How Church can help support families whom have children with autism - Part 4: The Service
Updated: Sep 17, 2019
Perhaps the children always stay with you throughout the service each week at your church or perhaps it's once a month for the family service or maybe the children are taken to their groups from the beginning or part way through the service and they are not with their parents/carers at all. Whatever way your church operates at some point in church life they may be expected to be with you during the service and knowing how to help those who naturally struggle with surroundings and protocol, is goods for the whole church.
I have spoken before about setting expectations of acceptance for the congregation (part 1) getting the building ready (part 2) and training (part 3) Having this in motion will help with the service. This part is for leaders, parents and the whole church.
Worship Training (Parents)
I do believe in worship training for all children. Being a part of church is listening to the teaching, joining in with the sung worship, learning about the sacraments and prayer. Hearing the word of God being preached, is one of the main reasons to attend. Therefore, it is important to train your child to not be a distraction to others during the service - this is an important life skill - learning respect for others. I'm not saying this is an easy straightforward process but it has to start somewhere and where better than in the loving environment of the church.
Low level noise is different from full on not caring about the people around you. Children need to learn why you go church and to learn respect for the people around them. Perhaps they have learning difficulties alongside their autism and the prognosis is that they will never be able to learn all about the faith in the way typical people do, perhaps they cannot communicate at all - that's okay, by attending they can can still learn that church is a warm, loving and accepting place for all people.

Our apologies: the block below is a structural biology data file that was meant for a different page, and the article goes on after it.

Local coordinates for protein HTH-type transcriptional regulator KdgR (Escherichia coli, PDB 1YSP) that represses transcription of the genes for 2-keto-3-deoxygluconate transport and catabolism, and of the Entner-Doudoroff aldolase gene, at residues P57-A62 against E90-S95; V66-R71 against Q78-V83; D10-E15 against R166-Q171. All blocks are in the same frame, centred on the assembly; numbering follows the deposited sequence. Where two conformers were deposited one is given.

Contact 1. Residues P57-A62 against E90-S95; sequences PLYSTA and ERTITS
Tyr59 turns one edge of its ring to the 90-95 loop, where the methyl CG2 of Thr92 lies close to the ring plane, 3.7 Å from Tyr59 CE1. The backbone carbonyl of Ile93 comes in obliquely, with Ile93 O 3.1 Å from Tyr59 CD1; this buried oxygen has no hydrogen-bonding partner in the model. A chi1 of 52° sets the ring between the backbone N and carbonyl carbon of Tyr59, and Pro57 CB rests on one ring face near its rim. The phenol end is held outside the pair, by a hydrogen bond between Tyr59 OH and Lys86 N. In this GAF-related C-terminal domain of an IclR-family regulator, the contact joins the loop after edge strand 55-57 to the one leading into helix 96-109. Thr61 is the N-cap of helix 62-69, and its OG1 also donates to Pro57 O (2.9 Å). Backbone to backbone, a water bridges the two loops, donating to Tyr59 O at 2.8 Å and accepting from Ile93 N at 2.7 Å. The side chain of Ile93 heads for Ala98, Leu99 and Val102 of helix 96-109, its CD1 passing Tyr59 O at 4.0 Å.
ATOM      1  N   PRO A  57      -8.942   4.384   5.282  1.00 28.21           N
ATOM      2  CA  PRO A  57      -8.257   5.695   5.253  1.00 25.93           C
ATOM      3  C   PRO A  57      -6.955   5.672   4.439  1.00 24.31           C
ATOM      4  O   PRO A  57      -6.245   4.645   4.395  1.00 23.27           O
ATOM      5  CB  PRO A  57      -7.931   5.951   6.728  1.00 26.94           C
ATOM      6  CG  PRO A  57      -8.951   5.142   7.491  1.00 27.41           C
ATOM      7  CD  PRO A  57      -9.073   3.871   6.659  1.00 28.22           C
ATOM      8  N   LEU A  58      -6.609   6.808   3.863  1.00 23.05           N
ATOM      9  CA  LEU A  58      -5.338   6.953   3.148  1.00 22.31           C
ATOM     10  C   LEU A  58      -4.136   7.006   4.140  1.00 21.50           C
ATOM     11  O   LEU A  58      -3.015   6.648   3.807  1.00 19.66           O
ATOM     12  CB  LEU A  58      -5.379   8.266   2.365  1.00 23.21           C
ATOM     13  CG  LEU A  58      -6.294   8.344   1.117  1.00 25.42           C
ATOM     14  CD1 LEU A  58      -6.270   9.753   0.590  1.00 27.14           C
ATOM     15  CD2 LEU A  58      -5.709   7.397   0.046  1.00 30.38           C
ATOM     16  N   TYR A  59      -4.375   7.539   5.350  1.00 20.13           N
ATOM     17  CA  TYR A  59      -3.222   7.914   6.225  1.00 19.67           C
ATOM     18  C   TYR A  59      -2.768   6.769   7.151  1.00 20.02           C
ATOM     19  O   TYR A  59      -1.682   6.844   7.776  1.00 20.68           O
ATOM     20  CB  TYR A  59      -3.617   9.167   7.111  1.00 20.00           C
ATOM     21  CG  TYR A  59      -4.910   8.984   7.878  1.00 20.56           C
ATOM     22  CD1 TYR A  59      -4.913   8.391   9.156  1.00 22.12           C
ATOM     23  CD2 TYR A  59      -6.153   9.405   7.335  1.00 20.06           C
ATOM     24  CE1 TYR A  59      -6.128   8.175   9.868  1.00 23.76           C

Whilst they can learn about God in the children's groups from the children's work leader during the service/groups, it is important that they learn it from their parents too and in the wider church setting. If they sense that look of dread from their parent when it is announced there are no groups on for the children, they will sense that corporate worship is a time to also dread, a time of boredom or think its not relevant for them. This is really sad - after all we want our children to be part of church, to know and experience God for themselves.
When to start worship training
Personally, I think It is good to start this from as soon as possible - toddler-hood. Parents will need to put in the hard work to train them and sometimes this means missing out on part of the service but it will be worth it - think long term - when they become teenagers, they will be in the main service and will need to know what to do and what's expected from them. What we do in the everyday is important in the lives of children, it is the building blocks to their identity, which is why church attendance is important for young families.